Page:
Adherence to Treatment in Youths with Insulin-Dependent Diabetes Mellitus

Thursday, 10 July 2008: 1:15 PM
Aida Cruz Mendes, PhD, RN , Health Sciences Research Unit: Nursing Domain, Coimbra Nursing School, Coimbra, Portugal
Cristiana Vazo, RN , Well being, health and illness, Health Sciences Research Unit: Nursing Domain, Coimbra, Portugal
Dora Pereira, RN , Well being, health and Illness, Health Sciences Research Unit: Nursing Domain, Coimbra, Portugal
Ins Santos, RN , Well being, health and Illness, Health Sciences Research Unit: Nursing Domain, Coimbra, Portugal

Learning Objective 1: acknowledge the importance of adherence to treatment;

Learning Objective 2: identify variables that influence adherence;

Poor adherence to therapeutic regimen is a prevalent problem of patients with chronic disorders and has a substantial impact on costs in the health care arena, on clinical outcomes, and on quality of life. Given the magnitude of the problem of poor adherence and the significance of its impact, there is considerable interest in identifying factors that can promote adherence. This study aims to analyze the influence of belonging to an association of youth diabetics, the knowledge and self-efficacy to the treatment adherence.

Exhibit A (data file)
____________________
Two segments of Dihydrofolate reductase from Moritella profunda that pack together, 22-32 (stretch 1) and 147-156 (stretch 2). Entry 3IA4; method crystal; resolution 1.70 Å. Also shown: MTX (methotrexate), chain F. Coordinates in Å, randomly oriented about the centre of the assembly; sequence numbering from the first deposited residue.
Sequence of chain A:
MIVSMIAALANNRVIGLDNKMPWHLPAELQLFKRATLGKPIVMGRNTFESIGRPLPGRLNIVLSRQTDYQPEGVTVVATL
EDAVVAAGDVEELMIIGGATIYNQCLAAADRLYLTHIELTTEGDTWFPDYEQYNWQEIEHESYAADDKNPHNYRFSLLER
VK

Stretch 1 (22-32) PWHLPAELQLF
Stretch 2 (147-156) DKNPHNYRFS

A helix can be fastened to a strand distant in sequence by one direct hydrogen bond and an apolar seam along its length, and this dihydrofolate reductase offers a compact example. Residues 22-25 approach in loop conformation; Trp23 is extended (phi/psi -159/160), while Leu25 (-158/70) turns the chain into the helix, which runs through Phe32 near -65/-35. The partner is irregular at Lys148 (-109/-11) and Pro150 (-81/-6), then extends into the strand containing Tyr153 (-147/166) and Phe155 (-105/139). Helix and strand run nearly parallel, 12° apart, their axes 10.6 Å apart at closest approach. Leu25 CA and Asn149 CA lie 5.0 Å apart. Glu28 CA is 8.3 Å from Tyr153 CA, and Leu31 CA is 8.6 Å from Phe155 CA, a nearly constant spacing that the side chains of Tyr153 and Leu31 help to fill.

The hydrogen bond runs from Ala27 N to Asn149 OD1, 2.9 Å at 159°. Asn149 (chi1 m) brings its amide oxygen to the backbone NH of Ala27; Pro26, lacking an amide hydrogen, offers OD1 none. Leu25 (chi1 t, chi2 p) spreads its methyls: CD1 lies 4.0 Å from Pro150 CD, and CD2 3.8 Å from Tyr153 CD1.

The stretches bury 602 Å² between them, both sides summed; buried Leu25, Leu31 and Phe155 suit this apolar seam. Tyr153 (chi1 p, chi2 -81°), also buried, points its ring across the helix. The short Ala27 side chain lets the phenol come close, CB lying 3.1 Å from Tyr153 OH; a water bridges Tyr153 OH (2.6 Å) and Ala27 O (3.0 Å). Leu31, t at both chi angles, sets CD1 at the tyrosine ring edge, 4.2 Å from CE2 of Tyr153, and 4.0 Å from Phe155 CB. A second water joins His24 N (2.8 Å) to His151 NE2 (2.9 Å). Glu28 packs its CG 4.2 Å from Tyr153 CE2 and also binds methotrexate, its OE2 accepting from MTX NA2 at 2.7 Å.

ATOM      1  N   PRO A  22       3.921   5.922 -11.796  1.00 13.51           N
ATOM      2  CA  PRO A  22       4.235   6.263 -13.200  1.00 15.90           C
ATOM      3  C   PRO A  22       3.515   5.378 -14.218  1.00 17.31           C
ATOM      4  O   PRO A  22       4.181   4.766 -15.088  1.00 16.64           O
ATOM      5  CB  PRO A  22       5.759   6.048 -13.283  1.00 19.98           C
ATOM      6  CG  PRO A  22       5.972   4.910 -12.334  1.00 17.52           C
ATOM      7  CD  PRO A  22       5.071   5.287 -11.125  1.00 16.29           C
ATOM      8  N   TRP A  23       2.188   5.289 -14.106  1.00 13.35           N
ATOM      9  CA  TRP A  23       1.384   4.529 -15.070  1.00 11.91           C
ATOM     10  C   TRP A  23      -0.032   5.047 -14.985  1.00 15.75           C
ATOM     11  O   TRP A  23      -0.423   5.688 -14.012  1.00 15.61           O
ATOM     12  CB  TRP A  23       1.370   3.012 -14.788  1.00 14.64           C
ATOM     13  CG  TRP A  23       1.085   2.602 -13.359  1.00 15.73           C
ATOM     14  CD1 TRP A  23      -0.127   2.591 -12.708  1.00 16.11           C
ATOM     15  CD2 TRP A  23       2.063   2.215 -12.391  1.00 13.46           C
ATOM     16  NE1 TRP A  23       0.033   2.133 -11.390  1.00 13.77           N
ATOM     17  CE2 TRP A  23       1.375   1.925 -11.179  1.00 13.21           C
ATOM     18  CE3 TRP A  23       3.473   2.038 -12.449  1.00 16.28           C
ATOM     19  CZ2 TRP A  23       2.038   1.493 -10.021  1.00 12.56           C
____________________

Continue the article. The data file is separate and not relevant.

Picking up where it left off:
Method: Correlational descriptive study. An accidental, convenience sample was selected, constituted by 40 youths under treatment to diabetic illness. Adherence was assessed by EAT (Almeida e Matos, 2000), self-efficacy by EAED (Grossman et al, 1987) and knowledge by a questionnaire designed by the authors.

Results: Mean age was 14,68 years, 57,5% boys and 42,5% girls, 45% belong to the association of youth diabetics and 55% don't. No differences were found between groups in adherence and knowledge, but the youths that belong to the association have higher feelings of self-efficacy (p=0,004). Positive correlations, statistically very significant, were found between adherence and self-efficacy (r = 0,347; p = 0,028) and between adherence and knowledge (r = 0,510; p = 0,001).

Conclusion: Effective diabetes management requires adherence to a complex regimen to maintain quality of life and prevent complications. The relationship between adherence and psychosocial factors is complex. Social support, such as belonging to an association of youth diabetics did not mean better adherence, despite those youths have higher feelings of self-efficacy and the positive correlation found between these two variables. Our findings suggest that knowledge and self-efficacy are related to higher rates of adherence.

The limited investigations of predictors of adherence from a development perspective in paediatrics suggest the need for further study.